Senior No.10 Official to Face Conspiracy Charges

The Elements of the Offence

It is a common law misdemeanour to pervert the course of public justice. The offence is committed where a person or persons:

(a) acts or embarks upon a course of conduct,

(b) which has a tendency to, and

(c) is intended to pervert,

(d) the course of public justice: R. v. Vreones, ante.

A positive act is required. Inaction, for example, failing to respond to a summons, is insufficient to constitute the offence. An attempt or incitement or conspiracy to pervert the course of justice is likewise indictable.

Conduct Capable of Amounting to the Offence

Any act or a course of conduct tending and intended to interfere with the course of public justice will amount to the offence. Such acts may also be contrary to specific statutory provisions or amount to contempt of court.

Obstructing the police

Deliberate and intentional action taken with a view to frustrating statutory procedures required of the police can amount to the offence.: R. v. Britton [1973] R.T.R. 502, CA. The case is a common law example of obstructing the police in the execution of their duty contrary to the Police Act 1996, s.89(2): see Dibble v. Ingleton [1972] 1 Q.B. 480, DC.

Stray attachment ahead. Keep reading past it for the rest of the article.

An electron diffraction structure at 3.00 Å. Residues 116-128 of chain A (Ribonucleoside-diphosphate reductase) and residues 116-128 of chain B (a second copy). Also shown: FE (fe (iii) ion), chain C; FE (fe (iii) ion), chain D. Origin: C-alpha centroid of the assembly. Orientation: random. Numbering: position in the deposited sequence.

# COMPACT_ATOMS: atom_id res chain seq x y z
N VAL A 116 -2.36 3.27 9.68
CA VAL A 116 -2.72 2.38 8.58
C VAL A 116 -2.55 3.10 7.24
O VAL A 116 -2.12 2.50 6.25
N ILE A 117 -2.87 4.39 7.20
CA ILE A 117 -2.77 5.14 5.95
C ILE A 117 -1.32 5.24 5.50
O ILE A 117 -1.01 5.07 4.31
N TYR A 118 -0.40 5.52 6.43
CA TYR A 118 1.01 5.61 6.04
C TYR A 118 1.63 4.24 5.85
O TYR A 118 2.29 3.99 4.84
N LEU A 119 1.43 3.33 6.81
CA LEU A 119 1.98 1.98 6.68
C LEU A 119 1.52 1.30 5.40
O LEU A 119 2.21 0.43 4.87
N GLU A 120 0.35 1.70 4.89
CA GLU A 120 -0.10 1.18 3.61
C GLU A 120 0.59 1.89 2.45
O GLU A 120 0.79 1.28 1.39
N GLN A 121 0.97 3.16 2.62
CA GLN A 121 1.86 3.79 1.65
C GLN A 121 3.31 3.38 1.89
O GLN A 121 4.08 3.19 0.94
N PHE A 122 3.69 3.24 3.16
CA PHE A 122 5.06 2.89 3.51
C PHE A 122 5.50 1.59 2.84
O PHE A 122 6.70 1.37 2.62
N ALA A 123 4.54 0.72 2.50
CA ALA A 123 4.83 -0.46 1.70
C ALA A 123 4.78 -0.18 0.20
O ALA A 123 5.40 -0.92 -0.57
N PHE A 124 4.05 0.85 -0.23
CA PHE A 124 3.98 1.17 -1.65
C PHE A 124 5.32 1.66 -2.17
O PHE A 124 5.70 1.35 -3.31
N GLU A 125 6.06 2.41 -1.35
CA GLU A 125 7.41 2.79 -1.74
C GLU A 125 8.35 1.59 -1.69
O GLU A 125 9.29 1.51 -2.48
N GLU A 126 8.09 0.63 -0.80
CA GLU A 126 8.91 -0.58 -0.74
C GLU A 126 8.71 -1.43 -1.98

Where persons conspire to obstruct the police and, by so doing, pervert the course of justice, the conspiracy is different in kind from a simple conspiracy to obstruct the police, being more reprehensible, and requiring more severe punishment.

In March 1974 the Watergate charges kicked off with “conspiracy to obstruct” as a result of the cover-up…

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Peter Mandelson tells Emma Barnett…

“I think that Jeremy Corbyn himself should search his conscience and ask himself whether he’s the best person to lead the Labour Party into the general election with the best chance of success for the party.”


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